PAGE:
The Planimeter and the Theorem of Green

Oliver Knill, Harvard University, Department of Mathematics
The polar planimeter is a mechanical device for measuring areas of regions in the plane which are bounded by smooth boundaries. The measurement is based directly on Green's theorem in multi-variable calculus: the planimeter integrates a line integral of a vector field which has constant curl.

What is a planimeter ?

Planimeters are mechanical instruments which can measure the area of closed regions in the plane. Planimeters are used in medicine for example to measure the size of the cross-sections of tumors or organs, in biology to measure the area of leaves or wing sizes of insects, in agriculture to measure the area of forests, in ingeneering it is used to measure the size of profiles.

How does the planimeter work?

The polar planimeter has the shape of a ruler with two legs. One leg of length $r$ connects the origin $(0,0)$ to $(a,b)$. The second leg of length $r$ connects $(a,b)$ with $(x,y)$. During the measurement process, the planimeter is fixed at $(0,0)$ and the point $(x,y)$ is at any time located at the boundary of the region. If $(x,y)$ is given, then $(a,b)$ is determined as an intersection point of two circles of radius $r$ around $(0,0)$ and $(x,y)$. If we require that the angle between the two legs of the planimeter is smaller than $\pi$, then the intersection point is uniquely determined and we could write $(a,b)=(a(x,y),b(x,y))$ to emphasis that $a,b$ are functions of $x$ and $y$. The measurement consists of dragging the end point $(x,y)$ along the boundary of a region $R$. A wheel attached to the second arm measures the motion of $(x,y)$ in the direction orthogonal to the leg. After completing the path along the boundary $\gamma$ of the region $R$, the total wheel rotation indicates the area of the region $R$.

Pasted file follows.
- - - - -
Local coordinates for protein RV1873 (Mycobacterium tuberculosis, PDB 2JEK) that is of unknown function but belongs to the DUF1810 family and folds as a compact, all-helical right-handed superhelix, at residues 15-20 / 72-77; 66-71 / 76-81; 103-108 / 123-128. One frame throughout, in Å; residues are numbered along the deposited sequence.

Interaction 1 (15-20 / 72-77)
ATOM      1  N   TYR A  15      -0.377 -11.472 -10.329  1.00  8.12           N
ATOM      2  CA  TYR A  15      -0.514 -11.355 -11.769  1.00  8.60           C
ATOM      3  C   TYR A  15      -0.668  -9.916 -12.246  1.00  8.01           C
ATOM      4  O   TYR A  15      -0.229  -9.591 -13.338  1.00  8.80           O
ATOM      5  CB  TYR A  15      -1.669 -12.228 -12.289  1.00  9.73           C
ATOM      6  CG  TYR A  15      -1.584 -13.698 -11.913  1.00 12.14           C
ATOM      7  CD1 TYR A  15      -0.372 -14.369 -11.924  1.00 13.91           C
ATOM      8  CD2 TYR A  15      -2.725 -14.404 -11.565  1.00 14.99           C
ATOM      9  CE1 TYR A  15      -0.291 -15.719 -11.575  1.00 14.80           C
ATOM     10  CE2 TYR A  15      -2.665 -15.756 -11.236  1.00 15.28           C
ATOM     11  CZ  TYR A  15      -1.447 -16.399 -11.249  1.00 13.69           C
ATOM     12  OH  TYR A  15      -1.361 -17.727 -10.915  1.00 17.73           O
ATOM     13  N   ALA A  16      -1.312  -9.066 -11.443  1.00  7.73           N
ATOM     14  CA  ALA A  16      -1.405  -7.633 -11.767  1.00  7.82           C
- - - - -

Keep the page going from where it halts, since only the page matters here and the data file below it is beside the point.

Why does the planimeter work?

Let $F(x,y)=(P(x,y),Q(x,y))$ be the vector field defined by attaching a unit vector orthogonal to at the arm $(x-a,y-b)$ at $(x,y)$. The weel rotation measures the line integral $\int_{\gamma} F(x,y) \; \cdot \; ds$ along the piecewise smooth path $\gamma$. We call the vector field $F$ the "planimeter Vector field". Let $R$ by the region enclosed by $\gamma$. By Green's theorem, this is equal to $\int \int_R {\rm curl}(F) \; dx dy$.

If $r$ is the length of the legs of the planimeter, the planimeter vector field is explicitely given by

\begin{displaymath}F(x,y)=(P(x,y),Q(x,y))=(-(y-b(x,y))/r,(x-a(x,y))/r) \; . \end{displaymath}

The curl ${\rm curl}(F)=Q_x-P_y$ of $F$ is equal to $2/r+(-a_x-b_y)/r$ which is $2/r$ plus the curl of the vector field $(b(x,y)/r,-a(x,y)/r)$. The later has the curl $-1/r$:
Proof. This is a calculation. The equations $(x-a)^2+(y-b)^2=r^2,a^2+b^2=r^2$ give $x^2-2ax+y^2-2by=0,a^2+b^2=r^2$ and from $x^2-2ax+y^2+2 \sqrt{r^2-a^2} y = 0$, $x^2-2by+y^2+2 \sqrt{r^2-b^2} x = 0$, we get after solving for $a,b$ $a_x+b_y=1/r+(2r^2 xy/R^2) (1/\sqrt{R^2(R^2-4r^2)}-1/\sqrt{R^2(R^2-4r^2)})=1/r$ where $R^2=x^2+y^2$.
Because ${\rm curl}(v)=1/r$, the planimeter line integral $\int_{\gamma} F(x,y) \; \cdot \; ds$ is $1/r$ times the area of the enclosed region. In units where $r=1$, the curl is $1$ and consequently, we measured the area of the region.

Trying it out in Class

A planimeter can be assembled for classroom demonstration with a few pieces. We took the bars from a desk folder hanger and joined them with a screw. At both ends we added a wheel, one which turns at the origin, the other, orthogonal to the bar at the other end. The device could be used at the blackboard. We gauged the planimeter using a square of $10x10 {\rm in}^2$ on the blackboard. A good demonstration is to measure then the area of a disc of radius 10 inches.


Green's theorem is the classic way to explain the planimeter. The explanation of the planimeter through Green's theorem seems have been given first by G. Ascoli in 1947 [1]. It is further discussed in classroom notes [4,2]. A web source is the page of Paul Kunkel [3], which contains an other explanation of the planimeter. The formulation given in the present document can be presented in class without consuming too much time because the calculation of the curl can be left to a computer algebra package: In Mathematica for example, we get the intersection points $(a,b)$ with "Solve" and the curl by differentiation.


Planimeter exposition

Guido Ascoli.
Vedute sintetiche sugli strumenti integratori. (italian).
Rend. Sem. Mat. Fis. Milano, 18:36, 1947.

R.W. Gatterdam.
The planimeter as an example of green's theorem.
American Mathematical Monthly, 88:701-704, 1981.

P. Kunkel.
The planimeter. Web document (no more available) kunkel/planimeter/planimeter.htm, 1999.

L.I. Lowell.
Comments on the polar planimeter.
American Mathematical Monthly, 61:467-469, 1954.